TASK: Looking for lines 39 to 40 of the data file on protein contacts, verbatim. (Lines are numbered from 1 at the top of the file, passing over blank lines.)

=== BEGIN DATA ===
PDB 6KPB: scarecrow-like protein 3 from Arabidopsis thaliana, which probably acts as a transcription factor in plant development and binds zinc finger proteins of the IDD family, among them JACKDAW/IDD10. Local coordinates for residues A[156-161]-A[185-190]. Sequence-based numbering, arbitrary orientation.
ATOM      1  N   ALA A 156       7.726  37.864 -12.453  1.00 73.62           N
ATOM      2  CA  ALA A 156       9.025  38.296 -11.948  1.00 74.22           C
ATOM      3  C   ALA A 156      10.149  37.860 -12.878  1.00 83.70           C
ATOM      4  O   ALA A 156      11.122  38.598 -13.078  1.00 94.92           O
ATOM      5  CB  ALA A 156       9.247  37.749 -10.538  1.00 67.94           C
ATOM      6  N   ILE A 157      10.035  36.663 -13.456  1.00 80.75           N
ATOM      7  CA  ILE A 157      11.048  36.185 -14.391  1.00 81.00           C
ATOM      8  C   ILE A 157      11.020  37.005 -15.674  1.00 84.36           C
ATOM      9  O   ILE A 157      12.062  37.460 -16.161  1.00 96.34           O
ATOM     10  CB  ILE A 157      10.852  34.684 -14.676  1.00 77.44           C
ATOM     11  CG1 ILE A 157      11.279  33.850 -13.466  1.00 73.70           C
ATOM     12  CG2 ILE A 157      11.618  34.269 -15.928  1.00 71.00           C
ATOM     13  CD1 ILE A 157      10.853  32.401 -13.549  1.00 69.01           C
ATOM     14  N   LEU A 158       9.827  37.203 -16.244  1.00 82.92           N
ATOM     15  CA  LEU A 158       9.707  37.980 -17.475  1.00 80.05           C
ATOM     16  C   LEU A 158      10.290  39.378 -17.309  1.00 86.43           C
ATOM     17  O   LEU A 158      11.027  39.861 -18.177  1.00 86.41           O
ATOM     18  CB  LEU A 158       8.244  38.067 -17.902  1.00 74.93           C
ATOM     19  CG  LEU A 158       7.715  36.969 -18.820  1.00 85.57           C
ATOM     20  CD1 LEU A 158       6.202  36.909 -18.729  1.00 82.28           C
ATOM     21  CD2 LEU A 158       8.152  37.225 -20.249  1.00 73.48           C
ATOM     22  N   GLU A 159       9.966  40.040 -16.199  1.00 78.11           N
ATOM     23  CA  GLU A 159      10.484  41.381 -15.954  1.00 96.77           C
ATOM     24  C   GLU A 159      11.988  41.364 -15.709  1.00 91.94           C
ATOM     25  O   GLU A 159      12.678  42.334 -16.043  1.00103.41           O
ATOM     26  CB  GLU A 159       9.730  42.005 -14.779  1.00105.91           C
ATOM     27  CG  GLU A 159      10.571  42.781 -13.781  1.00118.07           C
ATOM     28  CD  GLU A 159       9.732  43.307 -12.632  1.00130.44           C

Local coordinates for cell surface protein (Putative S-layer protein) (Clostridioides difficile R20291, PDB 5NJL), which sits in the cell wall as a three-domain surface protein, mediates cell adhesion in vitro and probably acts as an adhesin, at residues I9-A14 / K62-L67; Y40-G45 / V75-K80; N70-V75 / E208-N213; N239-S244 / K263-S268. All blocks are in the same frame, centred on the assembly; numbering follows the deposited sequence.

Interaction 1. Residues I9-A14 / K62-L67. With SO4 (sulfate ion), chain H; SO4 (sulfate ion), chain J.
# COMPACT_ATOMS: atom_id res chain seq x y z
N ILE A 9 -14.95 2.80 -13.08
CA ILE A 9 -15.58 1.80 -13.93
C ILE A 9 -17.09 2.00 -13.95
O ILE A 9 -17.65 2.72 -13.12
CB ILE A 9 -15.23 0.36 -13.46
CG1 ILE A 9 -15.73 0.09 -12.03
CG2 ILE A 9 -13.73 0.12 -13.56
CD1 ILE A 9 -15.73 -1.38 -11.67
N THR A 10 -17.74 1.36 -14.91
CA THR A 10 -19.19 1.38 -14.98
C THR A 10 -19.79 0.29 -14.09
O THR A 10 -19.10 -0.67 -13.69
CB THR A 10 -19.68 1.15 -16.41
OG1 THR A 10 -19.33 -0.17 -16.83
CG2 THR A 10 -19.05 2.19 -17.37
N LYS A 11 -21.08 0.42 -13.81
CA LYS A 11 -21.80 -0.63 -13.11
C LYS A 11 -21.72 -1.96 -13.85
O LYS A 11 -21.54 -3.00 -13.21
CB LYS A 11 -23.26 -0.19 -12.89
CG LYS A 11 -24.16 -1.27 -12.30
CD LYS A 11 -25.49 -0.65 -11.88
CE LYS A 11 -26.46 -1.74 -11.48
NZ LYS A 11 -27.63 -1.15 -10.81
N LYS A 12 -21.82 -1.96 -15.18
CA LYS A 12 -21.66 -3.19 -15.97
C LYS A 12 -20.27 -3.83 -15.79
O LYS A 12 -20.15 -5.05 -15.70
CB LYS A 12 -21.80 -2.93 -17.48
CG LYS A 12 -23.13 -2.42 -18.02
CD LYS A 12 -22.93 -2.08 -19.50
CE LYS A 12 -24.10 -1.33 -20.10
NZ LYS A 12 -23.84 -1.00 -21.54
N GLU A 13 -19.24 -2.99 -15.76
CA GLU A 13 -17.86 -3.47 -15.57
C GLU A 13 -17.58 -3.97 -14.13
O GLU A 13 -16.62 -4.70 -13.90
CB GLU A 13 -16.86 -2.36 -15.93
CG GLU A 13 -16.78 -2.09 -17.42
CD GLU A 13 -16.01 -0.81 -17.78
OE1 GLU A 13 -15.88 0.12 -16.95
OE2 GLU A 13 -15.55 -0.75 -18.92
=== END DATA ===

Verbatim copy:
CG2 ILE A 9 -13.73 0.12 -13.56
CD1 ILE A 9 -15.73 -1.38 -11.67